8. Always use at least 4 good quality rubber bands to hold on the wing. I had only 2 and one snapped in the wind doing a loop this AM, the wing came 1/2 way off and caused a spectacular fall from 100 ft and finally a crash. Had to epoxy a servo case back together, but it is flying again this afternoon.

9. Don't bother playing around with different props. The size they send is the best I have found with that motor.

I also have a Slow Stick. It is a great plane to fly around a smaller field. It is just not as strong when crashed.

If you don't mind doing a little building, look into the EPP foam wing called the Unicorn (check the current thread in the Foamy board). I am having a great time with mine, and there are several guys who have learned to fly with them. It is one tough plane that will go slow or fast. It does not have a "self righting" wing like the SS or T-Hawk. Also consider the Tiger Moth as a trainer. It is not that strong but flys soooooo sloooooowly that you have plenty of time to correct your mistakes. It's cheap too.

My 3 cents.

Oct 19, 2003, 02:57 PM
Pro Bro #1442
W'rkncacnter's Avatar
Thanks Foam Crusher, I don't have bucks for a flash 5. I think I will fly it stock for a while, then with birthday money, i'll get a flash 5 and a new ESC. But thank you very much, my brother is obsesed with me getting the SS for my first plane. Might try the SS, DS, or Tiger Moth for my second.
Oct 19, 2003, 04:06 PM
space for sale
plane stupid's Avatar
not so i think you need a good plane be it a slow stick or any other plane but you do get what you pay for.
Oct 19, 2003, 05:47 PM
T-Hawk Superstar
Badger B's Avatar

The T-Hawk

As the one and only plane I've trained on, I can HIGHLY reccomend the T-Hawk for a person with very few dollars to spend and wanting a virtually indestructible plane...and no, I don't work for ToyTX. I've seen the slow stick and even thought about getting one, but I thought the T-Hawk would be a little peppier in the end....I'm glad I decided to go with the T-Hawk now, it is very forgiving..the beginner can take it slow at first and build up to numerous aerobatic maneuvers with this plane...the only thing I can't get it to do is fly inverted for any amount of time or hover with it (obviously). I run it on stock esc, stock receiver (AM) and a focus III. They now have an improved version FM with proportional throttle, so no need to go and buy seperate radios, receivers, etc...the electronics aren't that bad, and I've never really felt as if I've needed to replace them...FoamCrusher definitely has some cool mods I'd like to try though. I've had mine since March of this year, and have not grown tired of it one bit. As FoamCrusher said though, make sure you have plenty of room to work with initially, it's a reasonably fast plane for beginners...I would reccommend coasting with it first on virtually windless days. No worries about actually breaking the plane itself, but you may get it stuck in a tree or something.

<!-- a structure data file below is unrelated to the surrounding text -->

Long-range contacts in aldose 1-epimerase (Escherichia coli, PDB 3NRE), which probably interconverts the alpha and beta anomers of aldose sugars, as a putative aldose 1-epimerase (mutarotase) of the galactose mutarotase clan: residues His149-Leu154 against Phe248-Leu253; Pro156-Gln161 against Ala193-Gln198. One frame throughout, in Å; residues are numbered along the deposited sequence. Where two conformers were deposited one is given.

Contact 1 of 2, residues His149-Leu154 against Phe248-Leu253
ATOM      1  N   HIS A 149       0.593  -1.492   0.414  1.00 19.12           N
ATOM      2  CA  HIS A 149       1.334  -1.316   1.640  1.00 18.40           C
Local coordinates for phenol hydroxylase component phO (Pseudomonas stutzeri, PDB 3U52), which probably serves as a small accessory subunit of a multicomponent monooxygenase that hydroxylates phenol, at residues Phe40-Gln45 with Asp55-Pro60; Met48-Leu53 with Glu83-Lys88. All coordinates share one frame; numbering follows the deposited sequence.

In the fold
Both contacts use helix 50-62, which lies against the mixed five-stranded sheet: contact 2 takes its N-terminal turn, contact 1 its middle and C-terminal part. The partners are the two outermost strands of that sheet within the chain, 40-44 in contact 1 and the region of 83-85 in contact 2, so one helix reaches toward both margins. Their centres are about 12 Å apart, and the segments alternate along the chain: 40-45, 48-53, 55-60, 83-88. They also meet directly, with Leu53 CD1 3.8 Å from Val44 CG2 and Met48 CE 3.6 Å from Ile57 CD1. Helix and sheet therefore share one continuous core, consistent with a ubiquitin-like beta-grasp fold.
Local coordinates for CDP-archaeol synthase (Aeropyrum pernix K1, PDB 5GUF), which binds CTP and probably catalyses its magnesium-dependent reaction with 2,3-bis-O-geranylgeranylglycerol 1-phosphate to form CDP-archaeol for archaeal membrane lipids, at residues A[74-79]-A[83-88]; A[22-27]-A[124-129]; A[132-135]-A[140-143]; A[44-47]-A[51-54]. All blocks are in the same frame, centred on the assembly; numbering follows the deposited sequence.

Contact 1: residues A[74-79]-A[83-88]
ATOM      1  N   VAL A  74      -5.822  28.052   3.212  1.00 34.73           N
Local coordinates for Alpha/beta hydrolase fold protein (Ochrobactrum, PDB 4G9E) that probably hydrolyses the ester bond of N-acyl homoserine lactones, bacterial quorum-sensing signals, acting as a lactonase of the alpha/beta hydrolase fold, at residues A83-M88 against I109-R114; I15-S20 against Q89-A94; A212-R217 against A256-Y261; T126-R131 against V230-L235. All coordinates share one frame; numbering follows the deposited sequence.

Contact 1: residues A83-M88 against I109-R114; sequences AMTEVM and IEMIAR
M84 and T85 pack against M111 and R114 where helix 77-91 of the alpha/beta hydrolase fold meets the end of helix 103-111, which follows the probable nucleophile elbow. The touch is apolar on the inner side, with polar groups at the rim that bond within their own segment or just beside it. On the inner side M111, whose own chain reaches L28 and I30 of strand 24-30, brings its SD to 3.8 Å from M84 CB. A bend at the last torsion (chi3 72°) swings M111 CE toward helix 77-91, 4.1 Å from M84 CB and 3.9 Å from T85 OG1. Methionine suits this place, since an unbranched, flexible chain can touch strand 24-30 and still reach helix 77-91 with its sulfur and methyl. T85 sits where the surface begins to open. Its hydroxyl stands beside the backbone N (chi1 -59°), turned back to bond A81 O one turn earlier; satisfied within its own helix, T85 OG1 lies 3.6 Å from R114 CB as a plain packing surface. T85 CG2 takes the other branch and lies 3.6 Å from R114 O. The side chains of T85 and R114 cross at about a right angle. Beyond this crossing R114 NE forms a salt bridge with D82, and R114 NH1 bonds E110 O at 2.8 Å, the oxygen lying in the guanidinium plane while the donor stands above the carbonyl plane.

For those of you who are T-Hawk fans, go to http://www.readytoflyfun.com and check out their latest creation, PREDATOR...I've got mine on backorder and am waiting impatiently.

Buy a T-Hawk, you won't be dissappointed.
Last edited by Badger B; Oct 19, 2003 at 05:51 PM.
Oct 19, 2003, 06:41 PM
If it floats....sail it!
FoamCrusher's Avatar
The Predator looks like the logical step up after you master the TH. I would still wait until the "short kit" (without Tx & anything else you can buy it without) is available and replace that stuff with GOOD electronics. You can always move the good electronics into a new plane.

I know that some people have had good luck with the OEM stuff, but how much is crashing your plane worth? I have given up on cheap electronics - it just is not worth it. Even the GWS Rx's get hits in my area. IMHO, buy the good stuff first time out. If you decide you don't want to do RC planes anymore, you can always sell it and get back about half of what you have in it. The used junk electronics are worth zero.

One comment about the T-Hawk quality. I got mine about a year ago and a friend just got one the other day. There is been a huge increase in quality over that time. The wing really fits on the body now (I had to cut the wing down by 1/4" to fit in the saddle) the wiring is of much better quality and so are the electronics. His NiMH batteries are far better than the old NiCds I had too. The plane was a good value before, now it is even better.